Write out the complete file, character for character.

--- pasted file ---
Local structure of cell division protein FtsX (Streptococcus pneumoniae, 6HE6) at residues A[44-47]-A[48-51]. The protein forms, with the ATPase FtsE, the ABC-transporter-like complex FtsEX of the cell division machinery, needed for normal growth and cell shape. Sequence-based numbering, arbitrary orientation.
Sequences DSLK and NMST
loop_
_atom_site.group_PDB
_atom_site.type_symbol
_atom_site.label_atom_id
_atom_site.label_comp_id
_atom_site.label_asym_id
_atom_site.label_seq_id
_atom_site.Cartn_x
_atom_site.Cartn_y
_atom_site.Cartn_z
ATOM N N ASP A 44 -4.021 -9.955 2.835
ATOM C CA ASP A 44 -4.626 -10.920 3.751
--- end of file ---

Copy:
Local structure of cell division protein FtsX (Streptococcus pneumoniae, 6HE6) at residues A[44-47]-A[48-51]. The protein forms, with the ATPase FtsE, the ABC-transporter-like complex FtsEX of the cell division machinery, needed for normal growth and cell shape. Sequence-based numbering, arbitrary orientation.
Sequences DSLK and NMST
loop_
_atom_site.group_PDB
_atom_site.type_symbol
_atom_site.label_atom_id
_atom_site.label_comp_id
_atom_site.label_asym_id
_atom_site.label_seq_id
_atom_site.Cartn_x
_atom_site.Cartn_y
_atom_site.Cartn_z
ATOM N N ASP A 44 -4.021 -9.955 2.835
ATOM C CA ASP A 44 -4.626 -10.920 3.751